As I've described before, registered dietitians scoff at the idea of food addiction almost monolithically, a circumstance I got to observe again last weekend at the Binge Eating Disorder Association national conference in Bethesda, Md.
One of its three tracks was heavily RD-centric, and I often chose that option. I was particularly impressed by a session by Carolyn Hodges-Chafee and Annika Kahm in which they describing examples of what I would call forensic nutrition, in which they walked us through three assessments and resolutions.
In the last session of the day, though, I was actually referred to from the stage, and after a moment of uncertain reflection from my chair, I decided the right action was to raise my hand and talk back to them.
A half dozen RDs who had presented during the day were on the dais, taking written questions from the audience. The second question was, “can BED ever become an addiction?” and the scoffing began. After a bit of reluctance even to address the question, the first responder not only said no, she added that she didn’t even think it was a useful question. Just, like, wow, man.
But the next RD at the mike referenced me not by name but as “the journalist,” because I introduced myself Friday morning as a journalist and author while asking a question from the floor. That question was, “when can the quote marks be removed from food addiction,” because even presenters who felt the topic was worth mentioning still didn’t feel safe referring to it as if it exists.
This second RD not only carried forward the negativity about food addiction, adding that she saw my question as an example of the media trying to create mayhem where none existed. She was wrong, of course, but given that I’d introduced myself as a journalist, as opposed to, say, a binge-eating disordered food addict, I have a role in letting her anti-media bias fly.
In my few moments of addressing not only the panelists but an audience composed mainly of other RDs, I made my case for proscribing certain foods for certain people, citing the examples of peanuts and shellfish, two foods that most people eat with alacrity but that can kill people who have a particular sensitivity.
Clearly, plainly, obviously, it would be dangerously foolhardy for an RD to tell a client that he should eat peanuts in moderation without investigating if the sensitivity was present in him. But RDs ridicule the possibility that processed-food sensitivities might exist in some people. I eschew flour and refined sugar, because after much righteous indignation, I tried life without those substances and found I liked it more, even if I still think bread, ice cream, and other foods in those categories taste good.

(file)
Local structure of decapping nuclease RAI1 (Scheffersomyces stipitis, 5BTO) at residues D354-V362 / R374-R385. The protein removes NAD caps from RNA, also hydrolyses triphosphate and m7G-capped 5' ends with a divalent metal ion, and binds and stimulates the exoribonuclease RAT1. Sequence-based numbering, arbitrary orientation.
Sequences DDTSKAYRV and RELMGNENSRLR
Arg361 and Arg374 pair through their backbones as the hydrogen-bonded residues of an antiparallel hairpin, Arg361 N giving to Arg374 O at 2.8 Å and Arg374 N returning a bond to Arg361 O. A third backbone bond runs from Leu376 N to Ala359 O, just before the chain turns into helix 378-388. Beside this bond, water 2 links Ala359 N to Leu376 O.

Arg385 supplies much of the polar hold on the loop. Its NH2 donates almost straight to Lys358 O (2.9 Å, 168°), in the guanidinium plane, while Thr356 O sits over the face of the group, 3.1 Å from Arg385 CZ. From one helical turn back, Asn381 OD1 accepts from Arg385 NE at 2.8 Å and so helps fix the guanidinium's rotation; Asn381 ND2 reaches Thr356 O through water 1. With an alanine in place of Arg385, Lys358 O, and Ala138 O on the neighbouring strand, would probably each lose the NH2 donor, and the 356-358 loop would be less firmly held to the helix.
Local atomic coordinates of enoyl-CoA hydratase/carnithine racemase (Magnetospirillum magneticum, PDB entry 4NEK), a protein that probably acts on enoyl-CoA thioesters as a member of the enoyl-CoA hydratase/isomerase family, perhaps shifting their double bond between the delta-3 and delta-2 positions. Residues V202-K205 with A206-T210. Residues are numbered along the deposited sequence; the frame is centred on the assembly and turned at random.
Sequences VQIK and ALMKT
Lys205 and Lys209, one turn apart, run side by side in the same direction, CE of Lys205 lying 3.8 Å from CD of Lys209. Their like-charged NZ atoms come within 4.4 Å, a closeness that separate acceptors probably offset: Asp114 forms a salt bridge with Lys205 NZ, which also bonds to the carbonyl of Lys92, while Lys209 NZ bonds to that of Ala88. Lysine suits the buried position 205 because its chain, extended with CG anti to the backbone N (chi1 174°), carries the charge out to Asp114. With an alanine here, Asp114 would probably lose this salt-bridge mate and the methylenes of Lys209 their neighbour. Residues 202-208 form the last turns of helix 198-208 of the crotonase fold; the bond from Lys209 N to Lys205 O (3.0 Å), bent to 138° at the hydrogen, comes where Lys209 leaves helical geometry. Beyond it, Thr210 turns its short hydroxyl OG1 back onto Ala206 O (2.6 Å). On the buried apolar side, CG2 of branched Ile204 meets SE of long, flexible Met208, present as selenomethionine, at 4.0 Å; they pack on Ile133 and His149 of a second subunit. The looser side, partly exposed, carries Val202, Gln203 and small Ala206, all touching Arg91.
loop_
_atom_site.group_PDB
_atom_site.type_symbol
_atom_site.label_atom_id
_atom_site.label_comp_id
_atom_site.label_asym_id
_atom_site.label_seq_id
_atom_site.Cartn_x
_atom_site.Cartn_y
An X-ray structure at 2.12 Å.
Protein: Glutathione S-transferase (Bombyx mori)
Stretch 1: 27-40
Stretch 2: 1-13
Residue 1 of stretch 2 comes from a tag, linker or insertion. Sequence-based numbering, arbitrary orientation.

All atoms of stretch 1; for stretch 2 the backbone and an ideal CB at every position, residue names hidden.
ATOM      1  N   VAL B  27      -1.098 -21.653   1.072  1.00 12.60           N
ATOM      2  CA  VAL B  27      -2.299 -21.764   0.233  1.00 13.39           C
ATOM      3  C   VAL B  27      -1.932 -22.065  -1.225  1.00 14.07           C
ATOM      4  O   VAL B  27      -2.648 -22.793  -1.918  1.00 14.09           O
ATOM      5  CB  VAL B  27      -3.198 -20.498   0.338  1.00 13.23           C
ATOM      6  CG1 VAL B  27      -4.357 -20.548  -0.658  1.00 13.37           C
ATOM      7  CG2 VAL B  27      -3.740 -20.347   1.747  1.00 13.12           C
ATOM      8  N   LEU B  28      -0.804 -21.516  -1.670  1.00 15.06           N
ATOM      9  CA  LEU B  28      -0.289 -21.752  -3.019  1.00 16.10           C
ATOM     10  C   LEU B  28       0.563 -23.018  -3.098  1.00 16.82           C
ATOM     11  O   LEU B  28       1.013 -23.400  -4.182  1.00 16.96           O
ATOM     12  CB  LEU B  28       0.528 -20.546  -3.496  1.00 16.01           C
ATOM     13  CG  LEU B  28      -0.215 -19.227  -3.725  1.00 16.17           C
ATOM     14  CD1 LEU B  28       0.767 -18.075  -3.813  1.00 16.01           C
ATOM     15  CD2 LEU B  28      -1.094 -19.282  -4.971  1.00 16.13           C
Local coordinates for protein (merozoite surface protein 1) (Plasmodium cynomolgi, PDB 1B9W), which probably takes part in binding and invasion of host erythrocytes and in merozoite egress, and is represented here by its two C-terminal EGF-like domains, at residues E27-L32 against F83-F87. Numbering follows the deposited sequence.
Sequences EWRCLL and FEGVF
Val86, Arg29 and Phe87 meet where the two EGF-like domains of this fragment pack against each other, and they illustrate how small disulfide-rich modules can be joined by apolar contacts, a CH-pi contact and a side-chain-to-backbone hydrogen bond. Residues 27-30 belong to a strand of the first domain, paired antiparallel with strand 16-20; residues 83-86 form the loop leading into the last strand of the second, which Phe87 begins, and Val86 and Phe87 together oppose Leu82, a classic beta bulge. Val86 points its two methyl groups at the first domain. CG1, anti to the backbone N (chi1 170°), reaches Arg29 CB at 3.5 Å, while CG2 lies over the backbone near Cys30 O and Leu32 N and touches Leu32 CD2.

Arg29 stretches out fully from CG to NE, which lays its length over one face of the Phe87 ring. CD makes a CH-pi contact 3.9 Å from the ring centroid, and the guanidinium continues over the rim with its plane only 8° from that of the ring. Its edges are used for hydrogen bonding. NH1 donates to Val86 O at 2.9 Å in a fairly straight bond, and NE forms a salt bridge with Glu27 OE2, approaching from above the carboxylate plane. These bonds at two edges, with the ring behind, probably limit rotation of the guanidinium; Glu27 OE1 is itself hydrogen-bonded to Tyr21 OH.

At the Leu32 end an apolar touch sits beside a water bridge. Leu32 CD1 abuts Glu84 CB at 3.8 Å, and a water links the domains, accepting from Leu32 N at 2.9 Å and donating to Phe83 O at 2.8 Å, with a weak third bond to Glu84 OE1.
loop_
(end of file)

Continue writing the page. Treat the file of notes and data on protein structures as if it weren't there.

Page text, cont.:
To say something tastes good, therefore I should eat it, regardless of any other context, is potentially suicidal. Example: Dogs have died from drinking anti-freeze, which I gather is sweet to them. I assure you the comparison is not far-fetched, for me.
To my disappointment, I found absolutely no succor for my position afterward. No agreement, no wiggle room, no doubt, not from the panel, not from anyone else in the room.
One panelist wondered if we weren’t just quibbling over semantics, but that’s an expression of their blinders. Food addiction is characterized by biochemical sensitivity. If you don’t believe such a thing exists, then whatever you call your stuff isn’t the same thing by a different name!
I shouldn't have to, but allow me to repeat previous assurances that I'm not talking about all registered dietitians. In a professional sense, I grow ever more grateful for Andy Bellatti’s voice, and personally, I owe much of my recovery success to Theresa Wright, an RD in private practice in East Norriton, Pa. At the end of a 10-year period in which I hadn’t gone more than a few months without a binge, she set me on a new path in 2000 that’s still helping me.
But RDs I had consulted before, and RDs whom I heard about through the experiences of dozens of friends and peers, cling to the tunes of “no bad foods/deprivation diets don't work/everything in moderation,” But assuring a client that they can eat potato chips, for example, in moderation ("Betcha can't eat just one!") is not only not true for many people, it is demoralizing to fail, again, after being assured by the nutrition expert that it's possible.
Given the options of dancing with the devil or just living without, I *much* prefer not to begin the dance at all.